It’s a mouthful, but it basically boils down to helping other people reach their goals like he reached his, and there’s satisfaction in that.
“I’ve always been very interested in business, and many of my clients have included me in discussions related to the future of their business — whether to do an acquisition or not, or how to finance the business’s future,” he explained. “This has been extremely rewarding, as I’ve always taken pleasure in the success of my clients. I also learned that I’m better-positioned to be a lawyer than a manager, which takes many skills which I lack.”
Schwartz’s skill at helping business owners steer their ships has been recognized regularly on annual lists of Super Lawyers and Best Lawyers in America lists.
“It turns out, when you represent a family-owned or closely held business, a basic knowledge — and, really, more than a basic knowledge — of estate planning is necessary to represent their interests,” he explained. “Over the past few years, as many of my clients have dealt with the issue of what to do with their business when they get to retirement age, we’ve been very busy — transitioning into issues of transferring the interests of the family business to the next generation, or establishing employee stock-option plans for the business to be transferred to its employees.”
What economists call ‘Great Transfer’ — a handover of about $12 trillion from those born in the 1920s and 1930s to the Baby Boomers — has been going on for some time. But that figure is expected to be dwarfed by an anticipated $30 trillion in assets that the Boomers will transfer to their heirs over the next 30 to 40 years in the U.S. alone.
For that reason, attorneys who work in business planning are doing so at an intriguing, and busy, time in the country’s history. “Transitioning is a hot topic,” he noted, “mostly for people who own businesses.”
And with some of his clients dating back decades, Schwartz, in some ways, has had a hand in the region’s economic development over the years by helping businesses form, grow, and transition.
Love of the Game
As for Schwartz, he has no plans to transition into retirement, although communication — he’s watched landline phones and faxes give way to smartphones, texts, and e-mail — makes it easier these days to conduct business remotely. “That’s given me the opportunity to work from a different place and not retire, and still be effective at my craft.”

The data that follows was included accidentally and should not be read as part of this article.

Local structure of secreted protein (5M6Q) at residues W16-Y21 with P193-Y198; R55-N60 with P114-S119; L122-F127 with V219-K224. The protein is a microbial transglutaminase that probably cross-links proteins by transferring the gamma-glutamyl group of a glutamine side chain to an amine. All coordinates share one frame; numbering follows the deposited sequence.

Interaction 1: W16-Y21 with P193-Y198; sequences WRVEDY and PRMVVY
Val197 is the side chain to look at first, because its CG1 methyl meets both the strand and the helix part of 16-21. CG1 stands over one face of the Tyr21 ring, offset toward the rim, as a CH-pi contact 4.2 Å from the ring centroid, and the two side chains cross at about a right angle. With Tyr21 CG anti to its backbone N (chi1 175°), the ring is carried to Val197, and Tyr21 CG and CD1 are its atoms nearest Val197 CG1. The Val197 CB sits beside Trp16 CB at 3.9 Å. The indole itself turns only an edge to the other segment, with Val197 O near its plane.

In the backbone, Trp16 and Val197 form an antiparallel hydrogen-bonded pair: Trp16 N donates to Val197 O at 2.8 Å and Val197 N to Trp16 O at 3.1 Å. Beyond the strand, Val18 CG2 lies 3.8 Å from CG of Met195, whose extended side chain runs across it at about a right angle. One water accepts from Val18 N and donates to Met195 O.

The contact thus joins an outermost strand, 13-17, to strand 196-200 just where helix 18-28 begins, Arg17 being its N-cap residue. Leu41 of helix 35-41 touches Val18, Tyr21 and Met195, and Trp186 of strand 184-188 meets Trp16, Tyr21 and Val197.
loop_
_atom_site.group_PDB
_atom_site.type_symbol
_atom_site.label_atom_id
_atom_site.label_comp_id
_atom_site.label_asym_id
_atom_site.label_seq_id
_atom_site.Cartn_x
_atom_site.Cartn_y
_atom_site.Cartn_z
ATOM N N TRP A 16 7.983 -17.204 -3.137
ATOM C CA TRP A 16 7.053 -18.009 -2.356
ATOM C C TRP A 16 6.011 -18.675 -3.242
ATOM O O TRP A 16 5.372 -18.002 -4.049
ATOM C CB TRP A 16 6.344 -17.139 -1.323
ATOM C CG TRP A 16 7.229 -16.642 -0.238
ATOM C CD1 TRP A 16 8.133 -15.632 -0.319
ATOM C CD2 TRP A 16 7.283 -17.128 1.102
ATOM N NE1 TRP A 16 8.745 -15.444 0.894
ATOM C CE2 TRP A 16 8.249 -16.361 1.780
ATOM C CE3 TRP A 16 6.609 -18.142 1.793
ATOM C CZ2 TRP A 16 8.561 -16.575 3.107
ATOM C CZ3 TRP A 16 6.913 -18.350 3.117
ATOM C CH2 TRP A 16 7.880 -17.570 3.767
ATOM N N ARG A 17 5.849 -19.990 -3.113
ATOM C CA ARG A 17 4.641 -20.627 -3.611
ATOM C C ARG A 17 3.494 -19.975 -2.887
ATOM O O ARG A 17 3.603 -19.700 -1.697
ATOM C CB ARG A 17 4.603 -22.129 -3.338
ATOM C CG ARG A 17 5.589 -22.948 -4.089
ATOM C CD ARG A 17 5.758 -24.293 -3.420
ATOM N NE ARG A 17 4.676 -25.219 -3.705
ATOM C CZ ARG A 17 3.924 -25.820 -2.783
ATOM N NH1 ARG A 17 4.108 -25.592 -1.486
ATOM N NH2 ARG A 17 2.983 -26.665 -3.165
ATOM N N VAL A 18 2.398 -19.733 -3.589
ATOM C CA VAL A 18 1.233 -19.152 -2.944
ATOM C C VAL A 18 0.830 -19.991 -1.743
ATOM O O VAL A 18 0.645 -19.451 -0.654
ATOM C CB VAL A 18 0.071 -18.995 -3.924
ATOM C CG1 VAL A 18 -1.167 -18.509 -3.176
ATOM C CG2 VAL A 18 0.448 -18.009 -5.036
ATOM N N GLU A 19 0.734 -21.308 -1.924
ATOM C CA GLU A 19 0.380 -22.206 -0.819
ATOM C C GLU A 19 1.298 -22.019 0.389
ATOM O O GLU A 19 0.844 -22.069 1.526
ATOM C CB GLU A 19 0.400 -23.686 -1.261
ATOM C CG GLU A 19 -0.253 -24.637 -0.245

What makes him effective, he told BusinessWest, isn’t just knowledge and almost five decades of experience, but also a sincere love for his calling.
When he started practicing, he said, “I always felt that lawyers were interested in making a living, but their love of what they did was more important to them than the financial rewards. Today — as in many fields — the fact that there are so many lawyers means more financial pressures, and that makes the business end of the practice more important.”
Which leads to developments that confound the old-school side of Schwartz, even as his own firm has acquiesced to the times.
“I cannot remember any law firms back then having a marketing staff on board, or hiring outside agencies to service the law firm in that capacity,” he said. “I think a lot of it has to do with technology. In the early days, our new clients would come from referrals from bankers and insurance agents. Today, we get referrals for new clients from media advertising, public relations, public seminars, social media — and still some traditional referral sources.”
He even took a self-deprecating swipe at his own attire, which today involved a turtleneck and sport jacket. “That’s one substantial change,” he said. “I would never come to the office without a jacket or tie. That wouldn’t have been the case in the ’60s.”
Plenty has changed since then, of course, and many companies Schwartz helped off the ground in those early days have closed or transitioned to new owners — or, in many cases, are still growing, still contributing to business life in the Pioneer Valley.
“A lot of my clients are older,” he said, “and at some point, I’ll be dealing with their estates, which is necessary but very sad for me. I have clients in their 90s still working.”